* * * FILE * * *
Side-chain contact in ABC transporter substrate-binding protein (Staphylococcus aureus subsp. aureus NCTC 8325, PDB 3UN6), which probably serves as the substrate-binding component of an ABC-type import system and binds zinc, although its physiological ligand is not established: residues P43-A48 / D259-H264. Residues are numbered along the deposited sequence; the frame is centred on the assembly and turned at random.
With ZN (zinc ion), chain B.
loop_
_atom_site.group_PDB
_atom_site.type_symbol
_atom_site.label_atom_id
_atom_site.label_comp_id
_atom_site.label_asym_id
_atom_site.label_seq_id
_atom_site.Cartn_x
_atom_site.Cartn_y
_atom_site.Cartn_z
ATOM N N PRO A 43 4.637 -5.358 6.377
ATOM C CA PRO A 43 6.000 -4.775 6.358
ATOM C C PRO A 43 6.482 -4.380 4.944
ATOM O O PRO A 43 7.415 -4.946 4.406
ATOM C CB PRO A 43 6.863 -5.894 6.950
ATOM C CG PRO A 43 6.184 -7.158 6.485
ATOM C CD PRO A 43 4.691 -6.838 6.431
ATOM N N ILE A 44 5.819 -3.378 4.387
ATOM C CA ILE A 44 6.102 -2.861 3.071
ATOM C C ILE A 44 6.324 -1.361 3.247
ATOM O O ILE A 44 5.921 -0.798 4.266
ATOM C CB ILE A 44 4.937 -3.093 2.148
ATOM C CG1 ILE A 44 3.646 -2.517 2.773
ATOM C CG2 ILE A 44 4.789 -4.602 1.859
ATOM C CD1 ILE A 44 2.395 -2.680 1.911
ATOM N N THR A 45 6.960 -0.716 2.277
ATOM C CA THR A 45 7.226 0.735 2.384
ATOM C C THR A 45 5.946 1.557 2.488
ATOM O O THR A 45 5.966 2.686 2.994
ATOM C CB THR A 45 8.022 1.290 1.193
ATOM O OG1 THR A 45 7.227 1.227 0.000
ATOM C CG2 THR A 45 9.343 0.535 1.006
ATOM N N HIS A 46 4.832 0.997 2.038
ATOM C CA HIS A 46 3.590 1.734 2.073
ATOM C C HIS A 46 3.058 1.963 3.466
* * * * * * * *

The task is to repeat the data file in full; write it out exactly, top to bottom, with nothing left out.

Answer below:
Side-chain contact in ABC transporter substrate-binding protein (Staphylococcus aureus subsp. aureus NCTC 8325, PDB 3UN6), which probably serves as the substrate-binding component of an ABC-type import system and binds zinc, although its physiological ligand is not established: residues P43-A48 / D259-H264. Residues are numbered along the deposited sequence; the frame is centred on the assembly and turned at random.
With ZN (zinc ion), chain B.
loop_
_atom_site.group_PDB
_atom_site.type_symbol
_atom_site.label_atom_id
_atom_site.label_comp_id
_atom_site.label_asym_id
_atom_site.label_seq_id
_atom_site.Cartn_x
_atom_site.Cartn_y
_atom_site.Cartn_z
ATOM N N PRO A 43 4.637 -5.358 6.377
ATOM C CA PRO A 43 6.000 -4.775 6.358
ATOM C C PRO A 43 6.482 -4.380 4.944
ATOM O O PRO A 43 7.415 -4.946 4.406
ATOM C CB PRO A 43 6.863 -5.894 6.950
ATOM C CG PRO A 43 6.184 -7.158 6.485
ATOM C CD PRO A 43 4.691 -6.838 6.431
ATOM N N ILE A 44 5.819 -3.378 4.387
ATOM C CA ILE A 44 6.102 -2.861 3.071
ATOM C C ILE A 44 6.324 -1.361 3.247
ATOM O O ILE A 44 5.921 -0.798 4.266
ATOM C CB ILE A 44 4.937 -3.093 2.148
ATOM C CG1 ILE A 44 3.646 -2.517 2.773
ATOM C CG2 ILE A 44 4.789 -4.602 1.859
ATOM C CD1 ILE A 44 2.395 -2.680 1.911
ATOM N N THR A 45 6.960 -0.716 2.277
ATOM C CA THR A 45 7.226 0.735 2.384
ATOM C C THR A 45 5.946 1.557 2.488
ATOM O O THR A 45 5.966 2.686 2.994
ATOM C CB THR A 45 8.022 1.290 1.193
ATOM O OG1 THR A 45 7.227 1.227 0.000
ATOM C CG2 THR A 45 9.343 0.535 1.006
ATOM N N HIS A 46 4.832 0.997 2.038
ATOM C CA HIS A 46 3.590 1.734 2.073
ATOM C C HIS A 46 3.058 1.963 3.466